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Meeting the Challenge

Shmot (Exodus 1:1-6:1 )

by Nesanel Yoel Safran

Did you know that the greatest leader in our people's history was physically challenged? Moses, the one whom God chose to deliver the Jewish people from Egyptian slavery, had a serious speech impediment (Ex. 4:10). We can learn from his overcoming his life-challenge that we, too, can overcome ours.

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In our story, a kid gets a new look at how to face a challenge.


"Forget it! I'm not going - you'll have to go yourself," Sue said with a frown to her friend, Jan, who had shown up at her door with her clarinet case slung over her shoulder like a soldier.

"What are you talking about?" Jan asked. "We made up that we'd go to band tryouts together."

"I know, but I ... changed my mind. I'm not trying out this year."

"But why not? You love playing in the marching band."

Sue sighed. "That was before I had my operation. Sure, I recovered, but in case you haven't noticed - which I know you have - it left me with a limp, which makes me not exactly the kind of marcher that will make the school proud. Besides, there's a new bandleader this year who won't even remember what I used to walk like and give me a break. So, see you and good luck!" she said, closing the door.

But her friend's foot got in the way.

"Hey, what are you doing?" Sue asked.

"I'm waiting for you to come with me."

"But I just told you I'm not going."

"And I'm telling you," Jan said, "I'm not taking 'no' as an answer. You're a great musician and you walk just fine. So unless you want a red-headed, freckled doorstop blocking your house for the rest of the day, grab your flute and let's get going."

Sue knew that although Jan was just under five feet tall, she had a stubborn streak the length of a football field and even though she knew she'd be wasting her time bothering to try out, she reluctantly agreed to come.

Sue felt a bittersweet sense of longing as they arrived at the auditorium where the tryouts were being held. She watched all the hopeful, familiar faces chatting away, waiting for the new bandleader to come as they carted around their familiar array of brass, percussion and wind instruments. The only piece of equipment out of place, Sue noticed, was a wheelchair next to the faculty room.

"Jan, it was a mistake to come," she said. "I feel so foolish, there's just no way someone with a limp can hope to..."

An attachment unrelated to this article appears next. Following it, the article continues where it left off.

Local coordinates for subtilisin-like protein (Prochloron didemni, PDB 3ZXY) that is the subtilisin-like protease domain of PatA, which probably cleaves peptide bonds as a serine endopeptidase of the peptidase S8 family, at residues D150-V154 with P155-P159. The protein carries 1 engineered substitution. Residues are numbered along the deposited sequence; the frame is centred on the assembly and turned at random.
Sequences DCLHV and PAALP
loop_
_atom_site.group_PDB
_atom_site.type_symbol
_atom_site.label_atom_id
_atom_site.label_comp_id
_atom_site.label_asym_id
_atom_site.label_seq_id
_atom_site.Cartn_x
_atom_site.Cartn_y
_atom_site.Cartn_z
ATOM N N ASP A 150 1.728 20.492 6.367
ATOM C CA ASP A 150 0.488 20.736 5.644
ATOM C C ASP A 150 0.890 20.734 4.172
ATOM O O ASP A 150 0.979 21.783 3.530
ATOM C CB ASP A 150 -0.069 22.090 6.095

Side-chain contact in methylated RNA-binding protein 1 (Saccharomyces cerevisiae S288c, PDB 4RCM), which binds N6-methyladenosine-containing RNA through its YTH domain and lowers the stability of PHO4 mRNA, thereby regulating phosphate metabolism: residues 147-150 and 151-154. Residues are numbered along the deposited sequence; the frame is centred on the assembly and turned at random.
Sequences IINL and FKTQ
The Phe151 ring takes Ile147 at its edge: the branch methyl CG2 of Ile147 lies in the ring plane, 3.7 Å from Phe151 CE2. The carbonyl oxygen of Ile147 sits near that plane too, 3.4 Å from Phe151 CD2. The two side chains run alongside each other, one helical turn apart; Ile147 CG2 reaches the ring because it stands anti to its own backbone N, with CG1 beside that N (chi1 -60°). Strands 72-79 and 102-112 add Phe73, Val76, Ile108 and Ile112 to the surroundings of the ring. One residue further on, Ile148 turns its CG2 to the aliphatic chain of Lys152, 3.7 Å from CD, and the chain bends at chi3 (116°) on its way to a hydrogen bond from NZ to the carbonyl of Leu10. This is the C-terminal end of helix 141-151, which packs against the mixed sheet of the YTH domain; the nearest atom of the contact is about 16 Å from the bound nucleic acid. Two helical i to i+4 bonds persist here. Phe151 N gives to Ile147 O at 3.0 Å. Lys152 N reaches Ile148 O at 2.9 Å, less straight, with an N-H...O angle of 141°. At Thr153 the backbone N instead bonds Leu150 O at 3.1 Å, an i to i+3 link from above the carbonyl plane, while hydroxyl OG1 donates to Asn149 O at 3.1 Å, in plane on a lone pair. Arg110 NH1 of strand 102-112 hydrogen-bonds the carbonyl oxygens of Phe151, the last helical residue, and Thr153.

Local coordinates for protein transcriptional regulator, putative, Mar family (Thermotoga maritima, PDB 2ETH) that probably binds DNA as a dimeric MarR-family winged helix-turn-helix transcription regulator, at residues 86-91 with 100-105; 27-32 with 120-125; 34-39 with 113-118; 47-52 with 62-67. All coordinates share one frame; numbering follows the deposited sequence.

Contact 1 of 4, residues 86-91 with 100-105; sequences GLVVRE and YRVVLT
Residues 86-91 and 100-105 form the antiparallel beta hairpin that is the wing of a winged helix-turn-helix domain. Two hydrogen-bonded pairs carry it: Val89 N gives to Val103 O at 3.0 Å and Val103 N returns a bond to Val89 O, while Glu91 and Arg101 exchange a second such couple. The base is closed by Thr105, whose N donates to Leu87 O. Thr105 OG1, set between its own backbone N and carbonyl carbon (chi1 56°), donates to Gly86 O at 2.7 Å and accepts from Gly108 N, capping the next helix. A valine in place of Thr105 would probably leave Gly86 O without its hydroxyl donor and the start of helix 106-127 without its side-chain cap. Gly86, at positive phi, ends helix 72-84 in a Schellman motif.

Suddenly a hush swept through the crowd as the faculty door opened and a woman with leg braces spryly swung herself out and into the waiting wheelchair, which she deftly maneuvered to the midst of the speechless crowd.

"Hi y'all!" she announced with a winning smile. "I'm Mrs. Marshall, your new band leader. I hear we have a lot of talent in this school and I hope it's true because when I roll in front of you as we parade down the football field I want to feel proud. Now everyone line up with your instruments and let's see what you've got."

Jan winked at Sue as they stood in line. "Still sorry I made you come?"

"No," Sue smiled. "I think I might just make it after all. And ... I'm sure glad you make a better friend than a doorstop.

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Ages 3-5

Q. How did Sue feel at first about trying out for the band?
A. She was embarrassed about her limp and didn't think she could make it.

Q. How did she feel in the end?
A. She saw how the bandleader overcame an even bigger challenge and felt that she could, too.


Ages 6-9

Q. What life-lesson do you think Sue learned that day?
A. She'd felt that because she had a physical challenge, she had to put some of the favorite things in her life on hold. But a persistent, encouraging friend and a spunky, overcoming bandleader gave her a new perspective and a dose of courage to succeed.

Q. If it ended up that Sue didn't make it on the band, would you think she had failed?
A. No. Once she decided to try and keep going with her life, she'd already become a big success - whether she made the band or not.


Ages 10 and Up

Q. How much of success do you think depends on attitude?
A. Nearly all. While there can be some genuine physical limitations, they pale in comparison to the degree one can limit oneself with a negative attitude - and liberate oneself with a positive one.

Q. Do you think there is any way that being challenged can be an advantage?
A. A primary tool for success in life is willpower. Willpower is built by facing obstacles and overcoming them. A challenged person has the opportunity to strive in a way others do not and therefore can hone their willpower to become a dynamo of successful living.


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